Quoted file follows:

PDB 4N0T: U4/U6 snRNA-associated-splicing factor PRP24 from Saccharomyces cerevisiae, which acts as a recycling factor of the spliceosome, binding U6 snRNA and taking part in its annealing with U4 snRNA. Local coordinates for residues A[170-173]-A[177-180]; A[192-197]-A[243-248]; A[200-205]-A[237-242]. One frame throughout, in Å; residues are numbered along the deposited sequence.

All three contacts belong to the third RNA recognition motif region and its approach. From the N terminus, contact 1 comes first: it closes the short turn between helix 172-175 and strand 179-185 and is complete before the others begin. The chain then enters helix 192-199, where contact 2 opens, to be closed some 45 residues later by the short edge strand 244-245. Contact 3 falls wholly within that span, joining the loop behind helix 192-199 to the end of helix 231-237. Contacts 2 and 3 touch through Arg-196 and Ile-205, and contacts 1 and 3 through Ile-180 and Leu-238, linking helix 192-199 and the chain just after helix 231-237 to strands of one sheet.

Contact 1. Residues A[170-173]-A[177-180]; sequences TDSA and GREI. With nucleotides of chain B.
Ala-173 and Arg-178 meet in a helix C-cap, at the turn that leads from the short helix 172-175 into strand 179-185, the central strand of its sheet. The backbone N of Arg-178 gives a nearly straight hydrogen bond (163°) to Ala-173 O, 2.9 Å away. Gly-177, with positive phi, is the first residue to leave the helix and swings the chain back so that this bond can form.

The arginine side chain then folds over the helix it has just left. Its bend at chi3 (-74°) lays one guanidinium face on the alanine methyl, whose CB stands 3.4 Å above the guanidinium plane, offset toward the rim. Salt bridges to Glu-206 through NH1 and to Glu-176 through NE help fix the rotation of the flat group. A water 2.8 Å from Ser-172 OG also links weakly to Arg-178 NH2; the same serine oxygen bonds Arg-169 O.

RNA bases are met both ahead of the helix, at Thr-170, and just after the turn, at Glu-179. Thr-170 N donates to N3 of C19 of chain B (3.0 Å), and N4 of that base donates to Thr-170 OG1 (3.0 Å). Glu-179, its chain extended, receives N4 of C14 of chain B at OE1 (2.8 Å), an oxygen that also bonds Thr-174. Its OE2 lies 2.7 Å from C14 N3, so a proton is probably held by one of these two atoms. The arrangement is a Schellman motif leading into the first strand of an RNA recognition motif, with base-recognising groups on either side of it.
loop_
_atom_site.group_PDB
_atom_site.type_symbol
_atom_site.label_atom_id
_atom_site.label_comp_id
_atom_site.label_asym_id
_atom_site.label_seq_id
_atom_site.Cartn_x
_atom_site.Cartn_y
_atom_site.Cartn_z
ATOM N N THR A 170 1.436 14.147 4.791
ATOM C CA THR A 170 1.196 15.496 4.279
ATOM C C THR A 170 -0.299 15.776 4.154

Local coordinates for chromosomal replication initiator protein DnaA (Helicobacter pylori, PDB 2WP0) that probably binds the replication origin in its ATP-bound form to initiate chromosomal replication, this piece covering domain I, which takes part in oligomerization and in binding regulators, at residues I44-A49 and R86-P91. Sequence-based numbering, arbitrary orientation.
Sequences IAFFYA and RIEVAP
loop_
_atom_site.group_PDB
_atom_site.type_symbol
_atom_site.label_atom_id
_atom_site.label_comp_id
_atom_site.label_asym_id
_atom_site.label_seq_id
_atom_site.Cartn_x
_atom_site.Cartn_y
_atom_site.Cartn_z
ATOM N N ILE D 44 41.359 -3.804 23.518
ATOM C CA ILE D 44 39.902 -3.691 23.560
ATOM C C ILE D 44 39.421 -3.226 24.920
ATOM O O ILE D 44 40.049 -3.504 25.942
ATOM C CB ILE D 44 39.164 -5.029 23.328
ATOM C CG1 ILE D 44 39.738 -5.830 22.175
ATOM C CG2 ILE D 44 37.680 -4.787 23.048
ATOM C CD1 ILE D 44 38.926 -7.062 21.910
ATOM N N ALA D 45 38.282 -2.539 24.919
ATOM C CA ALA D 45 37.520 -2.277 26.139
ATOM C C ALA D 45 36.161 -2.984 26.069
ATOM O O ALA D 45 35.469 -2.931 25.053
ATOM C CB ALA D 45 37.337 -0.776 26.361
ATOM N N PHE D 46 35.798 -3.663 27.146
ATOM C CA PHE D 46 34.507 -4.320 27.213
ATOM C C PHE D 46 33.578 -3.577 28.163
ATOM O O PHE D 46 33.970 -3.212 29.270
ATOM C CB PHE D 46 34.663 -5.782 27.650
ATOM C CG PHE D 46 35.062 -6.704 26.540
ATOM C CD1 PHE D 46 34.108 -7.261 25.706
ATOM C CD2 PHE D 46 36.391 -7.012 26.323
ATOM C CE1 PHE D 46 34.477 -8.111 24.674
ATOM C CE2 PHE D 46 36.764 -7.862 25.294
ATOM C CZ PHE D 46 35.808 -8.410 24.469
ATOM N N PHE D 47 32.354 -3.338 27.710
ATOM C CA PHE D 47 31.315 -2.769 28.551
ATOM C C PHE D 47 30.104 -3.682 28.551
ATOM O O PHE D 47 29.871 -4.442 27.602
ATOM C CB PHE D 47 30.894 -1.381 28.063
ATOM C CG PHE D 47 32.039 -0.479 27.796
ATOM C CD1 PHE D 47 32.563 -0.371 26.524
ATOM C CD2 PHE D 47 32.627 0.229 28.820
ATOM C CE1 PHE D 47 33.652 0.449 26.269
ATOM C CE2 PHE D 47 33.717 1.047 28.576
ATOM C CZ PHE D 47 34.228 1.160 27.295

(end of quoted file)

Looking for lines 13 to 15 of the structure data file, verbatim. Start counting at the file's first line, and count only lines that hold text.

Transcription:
_atom_site.label_seq_id
_atom_site.Cartn_x
_atom_site.Cartn_y